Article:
Calling Park Ridge resident’s life robust wouldn’t be off base
Bob Hale. | Contributed photo
NAME: Bob Hale
BEST KNOWN AS: New York Yankees 1961 World Series Championship team member
HOMETOWN: Park Ridge
Updated: November 5, 2012 6:19AM
PARK RIDGE — From an outside glance, lifelong Park Ridge resident Bob Hale seemed like an everyday guy, coaching little-league baseball and Park District basketball during his retirement years while serving the community on the Park District Board of Commissioners and following his faith as a member of Park Ridge Presbyterian Church.
But for those who knew Hale, who passed away Sept. 8 at age 78, he was anything but ordinary.
Many in the Park Ridge community knew Hale as a popular high school principal who worked in Park Ridge schools in the 1970s and ’80s, but before his successful career in education, Hale was a Major League Baseball first baseman with a colorful past.
Described by his daughter, Stephanie Faley, as a true “Chicago city kid,” Hale graduated from Lake View High School in Chicago in 1951 and was immediately drafted to the minor leagues to play for the St. Louis Browns.
After a year on the road playing baseball Hale came back to the Chicago-area to marry his high school sweetheart and future wife of 60 years, Cathy Hale, before continuing on in the minor leagues until 1955.
His career as a Major League Baseball player started with the Baltimore Orioles and he later played for the Cleveland Indians before landing a spot on the New York Yankees’ 1961 World Series Championship team.
For one spectacular year Hale shared the field with baseball legends Mickey Mantle, Roger Maris and Yogi Berra.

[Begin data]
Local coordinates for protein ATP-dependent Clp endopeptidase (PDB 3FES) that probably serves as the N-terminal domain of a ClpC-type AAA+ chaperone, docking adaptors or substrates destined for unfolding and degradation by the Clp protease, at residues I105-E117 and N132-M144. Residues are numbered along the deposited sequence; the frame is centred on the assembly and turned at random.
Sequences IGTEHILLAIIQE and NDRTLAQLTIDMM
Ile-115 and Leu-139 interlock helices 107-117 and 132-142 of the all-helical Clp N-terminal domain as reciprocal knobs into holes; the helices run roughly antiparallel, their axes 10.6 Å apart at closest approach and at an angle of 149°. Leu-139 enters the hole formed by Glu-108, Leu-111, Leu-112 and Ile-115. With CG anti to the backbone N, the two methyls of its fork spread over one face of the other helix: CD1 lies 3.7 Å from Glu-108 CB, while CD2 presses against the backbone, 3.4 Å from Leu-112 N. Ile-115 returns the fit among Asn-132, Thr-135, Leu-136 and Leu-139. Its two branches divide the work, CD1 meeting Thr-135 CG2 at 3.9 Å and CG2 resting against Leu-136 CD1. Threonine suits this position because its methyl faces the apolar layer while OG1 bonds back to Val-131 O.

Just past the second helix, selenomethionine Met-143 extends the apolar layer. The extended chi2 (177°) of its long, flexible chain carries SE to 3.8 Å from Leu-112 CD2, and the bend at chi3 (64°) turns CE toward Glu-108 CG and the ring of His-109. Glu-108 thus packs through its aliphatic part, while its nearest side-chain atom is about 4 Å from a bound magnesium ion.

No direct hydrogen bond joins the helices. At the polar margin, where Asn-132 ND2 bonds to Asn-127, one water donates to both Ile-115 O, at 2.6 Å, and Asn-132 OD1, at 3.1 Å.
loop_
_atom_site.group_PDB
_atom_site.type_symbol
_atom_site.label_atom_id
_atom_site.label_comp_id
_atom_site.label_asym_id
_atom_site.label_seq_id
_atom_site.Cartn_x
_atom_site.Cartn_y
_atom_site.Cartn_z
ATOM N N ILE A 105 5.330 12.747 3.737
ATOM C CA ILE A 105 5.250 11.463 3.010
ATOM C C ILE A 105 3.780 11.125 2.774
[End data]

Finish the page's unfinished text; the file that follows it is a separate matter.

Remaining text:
In 1962, at 27-years-old, Hale retired from his baseball career and returned to the Chicago area to start a family with Cathy and go to school. Within 10 years Hale had three children and three degrees, including a bachelor’s degree from DePaul University in school administration and a master’s degree in education also from DePaul before earning a Ph.D. from Northwestern University.
“My dad was very humble — he never bragged about his accomplishments, which is why a lot of people only knew about one facet of his life,” Faley said. “Although he had a great education, he always thought his degree in life was more important than any of his college degrees.”
Nonetheless, Hale put his high-level degrees in education to use by working as a District 64 principal from 1973-88, moving from Carpenter School to Emerson, and later Rooselvelt.
Though his career as a baseball player was long in the past, Hale stayed involved in the sport he loved by working as a Major League scout for the Milwaukee Brewers, Los Angeles Dodgers and Chicago Cubs both during his career as a principal and in retirement.
In 2008 Hale was inducted into the Chicagoland Sports Hall of Fame.
His professional accolades in sports and education aside, loved ones and friends knew Hale as a lovable, kind and intelligent person who liked to give back to the Park Ridge community.
“He was very well-liked — everyone just seemed to love him,” Faley said. “We didn’t know how many lives he touched until so many people came up to us at the wake and told us stories about their memories of him.”
More than 600 people attended Hale’s wake this month, many waiting in line for 90 minutes to pay their respects to a man who always saw the good in people, who always saw the glass half-full.
Niles resident Oneri Fleita began working with Hale in spring 1996 when they were scouts for the Chicago Cubs. Oneri said he admired Hale for his caring heart that always led him to tell people what he thought and not what they wanted to hear.
“He cared more about other people than himself,” Oneri said. “If you were half the man he was you’d be successful.”
Hale is survived by his wife Cathy, his daughters Heather Campbell and Stephanie Faley and a son, Andrew Hale, and seven grandchildren.
The entire immediate Hale family still lives in Park Ridge.